The Sanctions, According to Iran

In an interview, Iran’s UN Ambassador Javad Zarif soberly evaluates the sanctions the Security Council leveled on his country Saturday.

Iran's UN Ambassador Javad Zarif soberly evaluates the Security Council resolution leveled on his country Saturday. In an interview with National Interest online editor, Ximena Ortiz, the ambassador says he does not exclude the possibility of further sanctions, claims that unlike the United States, Iran does not consider the use of force a legitimate foreign policy option, and rebukes Washington for approaching the people of the Middle East as somehow less than human.

NIo: Was Iran surprised by the vote? What is the significance of the resolution for Iran and how will Iran now respond?

JZ: Whether we were surprised can be responded on two different levels. Of course we expected the Security Council to issue a resolution. That did not come as a surprise. We knew that the Security Council was not even interested in listening to Iran. It is astonishing that in the three sessions of the Security Council it adopted a presidential statement and two resolutions-1696 and 1737-and it did not allow Iran to speak until after the meeting. And so there was no way for the Council to have firsthand information about Iranian positions.

It wasn't a surprise for Iran that, having not heard Iran's positions, they would adopt a resolution based on a line that has been presented to them. On the other hand, we were surprised because the resolution ostensibly seeks to initiate a dialogue, but we believe that the resolution actually impedes dialogue. In the past three years, Iran has had no problem with dialogue and with finding a solution. But all through the three years of negotiation with the Europeans, the insistence has been on suspension, and if you see this resolution and the previous resolution, you see that the main crux of the resolution is a request for a suspension of Iran's enrichment activities.

Now, if suspension is a euphemism for Iran abandoning enrichment activities-that may be one reading. But if they mean suspension, then suspension should be interpreted as a temporary measure in order to allow time to find a solution.

We have to see whether the council will even listened to possibilities that were offered by Iran, by experts, on a multitude of technical and legal possibiites, so that Iran could exercise its rights, could have enrichment facilities, but at the same time every concern of proliferation could be allayed.

NIo: When you say that this resolution impedes dialogue, could you clarify that? Does that mean that Iran will withdraw from negotiation?

JZ: Iran is always ready for dialogue. We have to see whether tactics followed by one or another side of this dialogue in fact helps the dialogue or creates obstacles. But I can tell you that from the beginning of the negotiations between Iran and Europe, that the Security Council was used as a threat so that the dialogue could only have one outcome.

If one party in a discussion is always confident that it can resort to an extremist instrument with the dialogue, then the propensity to do whatever is possible and useful in order to achieve a mutually acceptable solution becomes more distant.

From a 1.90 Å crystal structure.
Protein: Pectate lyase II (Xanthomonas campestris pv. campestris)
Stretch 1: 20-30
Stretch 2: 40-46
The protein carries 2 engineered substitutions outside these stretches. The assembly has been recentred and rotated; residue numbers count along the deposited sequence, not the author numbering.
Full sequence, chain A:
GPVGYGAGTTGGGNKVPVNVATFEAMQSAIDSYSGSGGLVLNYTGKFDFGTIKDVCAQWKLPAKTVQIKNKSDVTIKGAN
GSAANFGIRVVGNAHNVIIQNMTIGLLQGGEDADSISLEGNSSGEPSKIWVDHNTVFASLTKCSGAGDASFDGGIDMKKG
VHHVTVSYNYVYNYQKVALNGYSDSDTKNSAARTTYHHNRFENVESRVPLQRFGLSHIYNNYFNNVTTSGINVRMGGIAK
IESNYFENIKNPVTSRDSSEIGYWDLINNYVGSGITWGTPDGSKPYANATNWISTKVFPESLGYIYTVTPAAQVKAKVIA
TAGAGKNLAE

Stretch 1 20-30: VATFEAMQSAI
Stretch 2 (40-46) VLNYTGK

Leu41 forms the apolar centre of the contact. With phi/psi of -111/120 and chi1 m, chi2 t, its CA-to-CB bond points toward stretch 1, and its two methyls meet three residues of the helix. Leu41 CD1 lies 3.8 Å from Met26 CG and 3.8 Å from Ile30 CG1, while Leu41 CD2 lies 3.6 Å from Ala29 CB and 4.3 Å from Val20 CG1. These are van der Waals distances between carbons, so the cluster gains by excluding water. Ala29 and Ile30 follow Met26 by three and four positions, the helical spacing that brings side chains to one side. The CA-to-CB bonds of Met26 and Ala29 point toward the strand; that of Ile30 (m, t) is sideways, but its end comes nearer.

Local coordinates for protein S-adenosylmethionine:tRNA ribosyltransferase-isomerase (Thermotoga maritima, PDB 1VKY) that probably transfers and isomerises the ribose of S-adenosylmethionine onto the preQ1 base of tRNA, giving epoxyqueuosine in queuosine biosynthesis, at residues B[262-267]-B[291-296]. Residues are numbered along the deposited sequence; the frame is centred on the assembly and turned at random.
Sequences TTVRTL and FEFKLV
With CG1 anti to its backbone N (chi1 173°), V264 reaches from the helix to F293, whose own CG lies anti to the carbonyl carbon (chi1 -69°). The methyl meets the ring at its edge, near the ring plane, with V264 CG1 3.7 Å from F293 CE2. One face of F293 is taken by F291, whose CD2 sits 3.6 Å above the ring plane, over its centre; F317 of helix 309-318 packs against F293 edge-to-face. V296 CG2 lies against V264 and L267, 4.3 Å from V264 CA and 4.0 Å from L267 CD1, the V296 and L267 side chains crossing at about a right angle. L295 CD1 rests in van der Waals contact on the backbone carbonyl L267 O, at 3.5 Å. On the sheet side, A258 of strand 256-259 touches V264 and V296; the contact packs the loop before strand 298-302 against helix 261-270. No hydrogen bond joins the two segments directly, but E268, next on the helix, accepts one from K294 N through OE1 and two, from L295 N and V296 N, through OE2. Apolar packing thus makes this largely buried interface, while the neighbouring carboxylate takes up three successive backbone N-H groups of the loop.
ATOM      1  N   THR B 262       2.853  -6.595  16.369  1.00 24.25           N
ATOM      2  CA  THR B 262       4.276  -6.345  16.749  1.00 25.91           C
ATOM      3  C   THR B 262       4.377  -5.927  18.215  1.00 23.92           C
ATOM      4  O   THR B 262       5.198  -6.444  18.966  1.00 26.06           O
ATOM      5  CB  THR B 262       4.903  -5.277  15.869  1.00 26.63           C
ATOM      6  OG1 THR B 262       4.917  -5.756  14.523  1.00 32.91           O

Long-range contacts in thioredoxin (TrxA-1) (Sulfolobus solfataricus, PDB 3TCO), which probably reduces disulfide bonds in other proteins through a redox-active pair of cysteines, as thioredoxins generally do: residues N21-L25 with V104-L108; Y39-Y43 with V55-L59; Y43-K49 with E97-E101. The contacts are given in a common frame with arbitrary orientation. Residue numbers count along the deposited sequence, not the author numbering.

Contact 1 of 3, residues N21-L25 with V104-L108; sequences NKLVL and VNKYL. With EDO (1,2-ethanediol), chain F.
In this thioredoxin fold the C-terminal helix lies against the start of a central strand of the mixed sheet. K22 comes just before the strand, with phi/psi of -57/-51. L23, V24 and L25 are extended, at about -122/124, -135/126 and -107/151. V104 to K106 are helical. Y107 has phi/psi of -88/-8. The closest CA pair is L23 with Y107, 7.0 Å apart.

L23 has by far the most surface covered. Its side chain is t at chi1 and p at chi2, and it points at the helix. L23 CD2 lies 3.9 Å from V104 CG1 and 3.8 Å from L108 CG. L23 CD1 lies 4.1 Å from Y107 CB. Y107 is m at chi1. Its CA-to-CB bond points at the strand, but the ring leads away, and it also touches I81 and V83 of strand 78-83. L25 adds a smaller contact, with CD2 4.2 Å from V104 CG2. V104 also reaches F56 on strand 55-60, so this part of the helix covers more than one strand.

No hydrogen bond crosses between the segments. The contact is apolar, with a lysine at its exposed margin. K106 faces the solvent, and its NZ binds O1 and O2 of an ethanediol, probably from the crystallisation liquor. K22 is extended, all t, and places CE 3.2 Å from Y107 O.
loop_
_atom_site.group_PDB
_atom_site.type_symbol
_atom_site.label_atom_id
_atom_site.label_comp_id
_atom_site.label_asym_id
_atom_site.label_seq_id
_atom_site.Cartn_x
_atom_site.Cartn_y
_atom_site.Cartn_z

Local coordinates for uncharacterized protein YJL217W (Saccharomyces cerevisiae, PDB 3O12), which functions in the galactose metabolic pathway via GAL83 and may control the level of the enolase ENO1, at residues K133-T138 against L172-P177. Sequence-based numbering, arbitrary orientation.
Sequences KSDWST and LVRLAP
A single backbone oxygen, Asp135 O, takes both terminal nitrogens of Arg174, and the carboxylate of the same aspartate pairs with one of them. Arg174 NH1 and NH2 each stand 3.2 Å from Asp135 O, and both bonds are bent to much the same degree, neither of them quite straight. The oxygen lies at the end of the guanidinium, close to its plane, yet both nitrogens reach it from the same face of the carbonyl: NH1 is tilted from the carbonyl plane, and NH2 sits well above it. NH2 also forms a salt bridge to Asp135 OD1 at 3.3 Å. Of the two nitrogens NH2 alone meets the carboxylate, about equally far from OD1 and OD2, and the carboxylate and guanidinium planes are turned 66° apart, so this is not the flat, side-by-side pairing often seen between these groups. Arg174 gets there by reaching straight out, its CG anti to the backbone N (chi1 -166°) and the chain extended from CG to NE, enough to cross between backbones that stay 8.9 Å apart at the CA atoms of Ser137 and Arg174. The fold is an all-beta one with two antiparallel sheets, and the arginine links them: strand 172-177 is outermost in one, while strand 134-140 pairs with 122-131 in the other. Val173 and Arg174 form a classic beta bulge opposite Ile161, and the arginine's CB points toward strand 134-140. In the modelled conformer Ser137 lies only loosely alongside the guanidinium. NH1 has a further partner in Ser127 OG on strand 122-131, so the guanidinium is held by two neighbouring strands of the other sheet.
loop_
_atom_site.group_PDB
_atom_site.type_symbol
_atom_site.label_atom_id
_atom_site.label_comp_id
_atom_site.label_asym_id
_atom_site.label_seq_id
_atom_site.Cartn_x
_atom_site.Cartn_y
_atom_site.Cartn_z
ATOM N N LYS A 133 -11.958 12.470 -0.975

That is why I say the resolution impedes dialogue because it gives an artificial mechanism. The Security Council sanctions will not be able to stop the Iranian program. The sanctions that are requested will not satisfy proliferation concerns. Proliferation concerns-if there are any real, sincere proliferation concerns-can be addressed through mechanisms that would bring about transparency, international monitoring and other possibilities that would provide the assurance that Iran's program will always remain peaceful. The Security Council can impose sanctions but that does not provide that assurance.

NIo: What is the impact, then, of sanctions on Iran, if they indeed turn out to have no impact on the nuclear program?

JZ: Because Iran has been denied technology over the last 27 years and this resolution only officiates what has been the policy and practice, Iran has had to be discrete in its acquisitions of peaceful nuclear technology to the point that today Iran's nuclear program has been localized. Every element of that program is produced locally and our own scientists have developed the scientific know-how in order to be able to sustain the program without any external support.

That was not always the case. Our desire was to have international cooperation in order to have access to technology. But the option that was provided to Iran throughout the past 27 years-and now more officially in this resolution-is to either accept being deprived of this technology-which is assuming greater and greater significance-or to try to develop it based on our own. Between these two options, we certainly choose the latter.

If the option were to be provided to Iran to develop this technology through cooperation, than is we have suggested an international consortium: other countries, including Western countries, could own jointly with Iran the facilities, and also jointly operate them. That would give the greatest assurance that these programs are not diverted into any illicit activities.

NIo: You mentioned also that Iran did not have the opportunity to give a presentation ahead of the Security Council decision. Why do you think the Council countries supported the revolution, particularly Moscow and Beijing? Is it your feeling that they supported the resolution out of proliferation concers, or is it your sense that there were broader, geopolitical considerations in terms of wanting to oblige Washington? What does this mean for Tehran's relationship with Moscow and Beijing?